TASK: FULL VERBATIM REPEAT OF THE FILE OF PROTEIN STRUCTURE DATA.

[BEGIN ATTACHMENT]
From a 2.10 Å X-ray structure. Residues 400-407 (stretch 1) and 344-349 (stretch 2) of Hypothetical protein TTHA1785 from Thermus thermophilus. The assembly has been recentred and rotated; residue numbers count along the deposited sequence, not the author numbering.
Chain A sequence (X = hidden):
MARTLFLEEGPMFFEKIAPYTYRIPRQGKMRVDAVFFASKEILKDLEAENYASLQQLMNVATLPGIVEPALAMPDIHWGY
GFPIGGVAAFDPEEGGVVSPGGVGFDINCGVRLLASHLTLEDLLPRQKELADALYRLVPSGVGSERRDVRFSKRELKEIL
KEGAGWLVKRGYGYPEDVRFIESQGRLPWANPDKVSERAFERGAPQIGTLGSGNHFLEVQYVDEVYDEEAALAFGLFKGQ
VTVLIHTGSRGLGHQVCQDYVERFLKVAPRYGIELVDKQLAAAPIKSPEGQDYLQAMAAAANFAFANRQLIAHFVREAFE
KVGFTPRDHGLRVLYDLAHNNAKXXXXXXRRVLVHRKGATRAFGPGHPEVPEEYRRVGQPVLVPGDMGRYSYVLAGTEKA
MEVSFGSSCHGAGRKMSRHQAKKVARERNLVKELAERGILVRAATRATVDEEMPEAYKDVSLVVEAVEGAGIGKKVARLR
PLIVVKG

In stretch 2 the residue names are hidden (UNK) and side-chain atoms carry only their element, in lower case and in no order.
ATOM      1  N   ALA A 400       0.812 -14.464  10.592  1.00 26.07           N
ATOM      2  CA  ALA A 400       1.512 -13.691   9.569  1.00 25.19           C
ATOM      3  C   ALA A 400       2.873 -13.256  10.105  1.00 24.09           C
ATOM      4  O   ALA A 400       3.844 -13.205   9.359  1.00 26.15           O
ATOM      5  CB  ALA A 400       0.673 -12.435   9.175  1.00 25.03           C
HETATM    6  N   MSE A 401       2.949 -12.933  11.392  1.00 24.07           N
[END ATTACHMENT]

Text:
From a 2.10 Å X-ray structure. Residues 400-407 (stretch 1) and 344-349 (stretch 2) of Hypothetical protein TTHA1785 from Thermus thermophilus. The assembly has been recentred and rotated; residue numbers count along the deposited sequence, not the author numbering.
Chain A sequence (X = hidden):
MARTLFLEEGPMFFEKIAPYTYRIPRQGKMRVDAVFFASKEILKDLEAENYASLQQLMNVATLPGIVEPALAMPDIHWGY
GFPIGGVAAFDPEEGGVVSPGGVGFDINCGVRLLASHLTLEDLLPRQKELADALYRLVPSGVGSERRDVRFSKRELKEIL
KEGAGWLVKRGYGYPEDVRFIESQGRLPWANPDKVSERAFERGAPQIGTLGSGNHFLEVQYVDEVYDEEAALAFGLFKGQ
VTVLIHTGSRGLGHQVCQDYVERFLKVAPRYGIELVDKQLAAAPIKSPEGQDYLQAMAAAANFAFANRQLIAHFVREAFE
KVGFTPRDHGLRVLYDLAHNNAKXXXXXXRRVLVHRKGATRAFGPGHPEVPEEYRRVGQPVLVPGDMGRYSYVLAGTEKA
MEVSFGSSCHGAGRKMSRHQAKKVARERNLVKELAERGILVRAATRATVDEEMPEAYKDVSLVVEAVEGAGIGKKVARLR
PLIVVKG

In stretch 2 the residue names are hidden (UNK) and side-chain atoms carry only their element, in lower case and in no order.
ATOM      1  N   ALA A 400       0.812 -14.464  10.592  1.00 26.07           N
ATOM      2  CA  ALA A 400       1.512 -13.691   9.569  1.00 25.19           C
ATOM      3  C   ALA A 400       2.873 -13.256  10.105  1.00 24.09           C
ATOM      4  O   ALA A 400       3.844 -13.205   9.359  1.00 26.15           O
ATOM      5  CB  ALA A 400       0.673 -12.435   9.175  1.00 25.03           C
HETATM    6  N   MSE A 401       2.949 -12.933  11.392  1.00 24.07           N